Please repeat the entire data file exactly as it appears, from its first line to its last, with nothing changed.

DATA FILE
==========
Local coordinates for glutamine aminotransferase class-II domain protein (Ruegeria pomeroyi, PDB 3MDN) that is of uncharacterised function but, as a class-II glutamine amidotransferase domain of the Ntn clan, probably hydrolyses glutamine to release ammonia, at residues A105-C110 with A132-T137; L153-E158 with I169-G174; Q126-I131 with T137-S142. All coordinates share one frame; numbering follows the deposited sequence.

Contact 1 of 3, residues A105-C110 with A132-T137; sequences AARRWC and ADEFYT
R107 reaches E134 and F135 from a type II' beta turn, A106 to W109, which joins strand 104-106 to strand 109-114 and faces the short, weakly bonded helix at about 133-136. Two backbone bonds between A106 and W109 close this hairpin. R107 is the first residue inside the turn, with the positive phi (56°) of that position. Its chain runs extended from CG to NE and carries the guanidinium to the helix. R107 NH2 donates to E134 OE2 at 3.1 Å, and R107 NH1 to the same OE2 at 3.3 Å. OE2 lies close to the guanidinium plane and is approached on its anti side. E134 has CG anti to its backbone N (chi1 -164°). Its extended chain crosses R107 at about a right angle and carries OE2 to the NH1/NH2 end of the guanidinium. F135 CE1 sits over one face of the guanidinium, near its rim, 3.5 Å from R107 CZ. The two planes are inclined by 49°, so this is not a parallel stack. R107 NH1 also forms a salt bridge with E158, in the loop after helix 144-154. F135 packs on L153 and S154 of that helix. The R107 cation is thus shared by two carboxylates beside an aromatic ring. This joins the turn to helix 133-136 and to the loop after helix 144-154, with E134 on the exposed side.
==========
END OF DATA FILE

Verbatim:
Local coordinates for glutamine aminotransferase class-II domain protein (Ruegeria pomeroyi, PDB 3MDN) that is of uncharacterised function but, as a class-II glutamine amidotransferase domain of the Ntn clan, probably hydrolyses glutamine to release ammonia, at residues A105-C110 with A132-T137; L153-E158 with I169-G174; Q126-I131 with T137-S142. All coordinates share one frame; numbering follows the deposited sequence.

Contact 1 of 3, residues A105-C110 with A132-T137; sequences AARRWC and ADEFYT
R107 reaches E134 and F135 from a type II' beta turn, A106 to W109, which joins strand 104-106 to strand 109-114 and faces the short, weakly bonded helix at about 133-136. Two backbone bonds between A106 and W109 close this hairpin. R107 is the first residue inside the turn, with the positive phi (56°) of that position. Its chain runs extended from CG to NE and carries the guanidinium to the helix. R107 NH2 donates to E134 OE2 at 3.1 Å, and R107 NH1 to the same OE2 at 3.3 Å. OE2 lies close to the guanidinium plane and is approached on its anti side. E134 has CG anti to its backbone N (chi1 -164°). Its extended chain crosses R107 at about a right angle and carries OE2 to the NH1/NH2 end of the guanidinium. F135 CE1 sits over one face of the guanidinium, near its rim, 3.5 Å from R107 CZ. The two planes are inclined by 49°, so this is not a parallel stack. R107 NH1 also forms a salt bridge with E158, in the loop after helix 144-154. F135 packs on L153 and S154 of that helix. The R107 cation is thus shared by two carboxylates beside an aromatic ring. This joins the turn to helix 133-136 and to the loop after helix 144-154, with E134 on the exposed side.